People v. Goodrum (1991)Annotate this Case
THE PEOPLE, Plaintiff and Respondent, v. JAMES BASIL GOODRUM, Defendant and Appellant.
(Superior Court of Imperial County, No. 13322, Henry Wien, Judge.)
(Opinion by Wiener, J., with Kremer, P. J., and Nares, J., concurring.)
Edward C. Schwer for Defendant and Appellant.
John K. Van de Kamp, Attorney General, Richard B. Iglehart, Chief Assistant Attorney General, Harley D. Mayfield, Assistant Attorney General, Louis R. Hanolan and Robert M. Foster, Deputy Attorneys General, for Plaintiff and Respondent.
On September 13, 1988, 70-year-old defendant James Basil Goodrum pleaded nolo contendere to a felony charge of driving under the influence of alcohol in violation of Vehicle Code section 23153, subdivision (a).fn. 1 The charge stemmed from a single-car accident which resulted in the death of Roland Anners. According to the prosecution, Anners was a passenger in and Goodrum the driver of the vehicle. Goodrum maintained that Anners was driving at the time of the accident. In exchange for the plea, Goodrum was placed on probation with no jail time beyond the 60 days already served.
At the time of the plea, a civil wrongful death action filed against Goodrum by Anners's heirs was pending. Before accepting the plea, the trial court inquired of Goodrum whether he understood the nature of a nolo contendere plea. Goodrum explained and the court confirmed that it was identical to a plea of guilty except that it could not be used against him in a civil suit as an admission of liability.fn. 2 [228 Cal. App. 3d 400]
On June 1, 1989, Edward Schwer substituted in as Goodrum's attorney in both the criminal and civil case. Five months later on October 26, Schwer filed on behalf of Goodrum a petition for writ of error coram nobis seeking to withdraw the plea. Relying on Penal Code section 1016, subdivision 3, he argued that Goodrum had been misinformed by his prior counsel and the court regarding the use of a nolo contendere plea in the civil case.fn. 3
Although it conceded Goodrum had been misled, the court denied the request to withdraw the plea. The court explained its view that the civil effect of the plea was not central to the bargain and expressed concern that the passage of time might impact the prosecution's ability to try the case. It also noted that the damage, if any, was solely economic and Goodrum would have recourse against his attorney in a malpractice action.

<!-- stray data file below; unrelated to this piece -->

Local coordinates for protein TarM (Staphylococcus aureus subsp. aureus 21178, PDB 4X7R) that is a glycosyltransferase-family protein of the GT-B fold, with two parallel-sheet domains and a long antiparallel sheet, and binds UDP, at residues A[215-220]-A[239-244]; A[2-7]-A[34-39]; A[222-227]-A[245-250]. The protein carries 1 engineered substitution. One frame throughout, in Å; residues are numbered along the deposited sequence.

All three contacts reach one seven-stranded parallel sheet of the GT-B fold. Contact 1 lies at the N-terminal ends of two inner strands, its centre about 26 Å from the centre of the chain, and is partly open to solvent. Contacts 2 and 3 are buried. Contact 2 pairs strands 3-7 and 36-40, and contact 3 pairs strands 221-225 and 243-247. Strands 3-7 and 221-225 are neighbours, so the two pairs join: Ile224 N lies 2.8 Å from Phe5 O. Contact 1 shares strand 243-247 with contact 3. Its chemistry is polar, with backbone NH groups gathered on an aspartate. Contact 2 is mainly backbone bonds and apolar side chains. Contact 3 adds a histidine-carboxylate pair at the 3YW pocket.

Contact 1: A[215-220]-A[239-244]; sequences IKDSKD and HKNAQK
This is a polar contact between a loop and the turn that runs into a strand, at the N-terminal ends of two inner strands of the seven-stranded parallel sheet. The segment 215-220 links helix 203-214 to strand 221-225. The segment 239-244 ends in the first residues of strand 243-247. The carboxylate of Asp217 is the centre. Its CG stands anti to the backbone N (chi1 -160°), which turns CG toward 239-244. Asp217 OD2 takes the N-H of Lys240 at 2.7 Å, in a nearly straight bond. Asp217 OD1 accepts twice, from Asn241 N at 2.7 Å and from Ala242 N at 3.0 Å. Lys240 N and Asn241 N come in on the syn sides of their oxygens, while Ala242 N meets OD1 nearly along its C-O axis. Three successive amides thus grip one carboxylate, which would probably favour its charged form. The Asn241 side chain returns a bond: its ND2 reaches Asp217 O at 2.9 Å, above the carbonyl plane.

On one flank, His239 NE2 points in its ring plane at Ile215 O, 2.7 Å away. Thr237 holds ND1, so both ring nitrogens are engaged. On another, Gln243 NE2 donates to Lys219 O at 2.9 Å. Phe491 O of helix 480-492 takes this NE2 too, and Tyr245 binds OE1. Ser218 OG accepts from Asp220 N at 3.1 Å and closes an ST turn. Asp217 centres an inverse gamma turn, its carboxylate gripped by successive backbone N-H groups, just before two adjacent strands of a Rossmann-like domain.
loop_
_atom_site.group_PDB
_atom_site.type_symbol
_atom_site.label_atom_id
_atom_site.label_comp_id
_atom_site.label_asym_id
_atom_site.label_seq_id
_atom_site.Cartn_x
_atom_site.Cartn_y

[1a] ,  The California Supreme Court has explained that the trial court may entertain a postjudgment motion to withdraw a plea-technically styled a petition for writ of error coram nobis-whenever a defendant has been induced to enter the plea by misstatements made by a responsible public official.fn. 4 [1b] "[I]t is now well settled in this state that [228 Cal. App. 3d 401] where on account of duress, fraud, or other fact overreaching the free will and judgment of a defendant he is deprived of the right of a trial on the merits, the court in which he was sentenced may after judgment and after the time for appeal has passed, if a properly supported motion is seasonably made, grant him the privilege of withdrawing his plea of guilty and of reassuming the situation occupied by him before plea of any kind was entered." (People v. Schwarz (1927) 201 Cal. 309, 314 [257 P. 71]; accord People v. Campos (1935) 3 Cal. 2d 15, 17 [43 P.2d 274]; People v. Wadkins (1965) 63 Cal. 2d 110, 113-114 [45 Cal. Rptr. 173, 403 P.2d 429].) "[A]ny other course," the court has added, "would probably constitute a denial of due process of law." (Wadkins, supra, 63 Cal.2d at p. 114.)fn. 5
 The critical issue in this case is to determine the effect of the erroneous information imparted by trial counsel and confirmed by the trial court. In addressing this question, we must first determine by what standard we are to decide whether a defendant seeking to withdraw his guilty plea was mistakenly induced to enter the plea. Here, for instance, is it sufficient if Goodrum simply says he would not have entered the plea had he been given the correct information? Or must Goodrum show he would not have been convicted had he taken the matter to trial? Or is some other standard appropriate?
While a totally subjective standard has some theoretical appeal because it returns the parties to the status quo ante, this consideration is outweighed by the practical drawback that a subjective approach would render plea bargains virtually unenforceable at the defendant's option whenever it could be claimed that some changed fact or circumstance "would have made me change my mind" about the decision to plead. On the other hand, a standard which required the defendant to prove his defense in the coram nobis proceeding would effectively compel him to accept a judge as the trier of fact and deny him his right to a jury. Our reading of the limited precedent in this area convinces us a court should grant a coram nobis petition and allow the withdrawal of a plea if the presentation at the hearing establishes that a reasonable person in the defendant's position, had he been correctly advised by the judge or other responsible public official, would not have entered a guilty plea and forfeited his "substantial legal right" to a trial. (See People v. Tucker (1957) 154 Cal. App. 2d 359, 362 [316 P.2d 417].) This [228 Cal. App. 3d 402] objective standard preserves the traditional preference for a trial on the merits. (See Prickett, The Writ of Error Coram Nobis in California (1990) 30 Santa Clara L.Rev. 1, 72.) At the same time, it allows the court to independently evaluate the materiality of the error instead of relying on the defendant's sometimes self-serving assertions.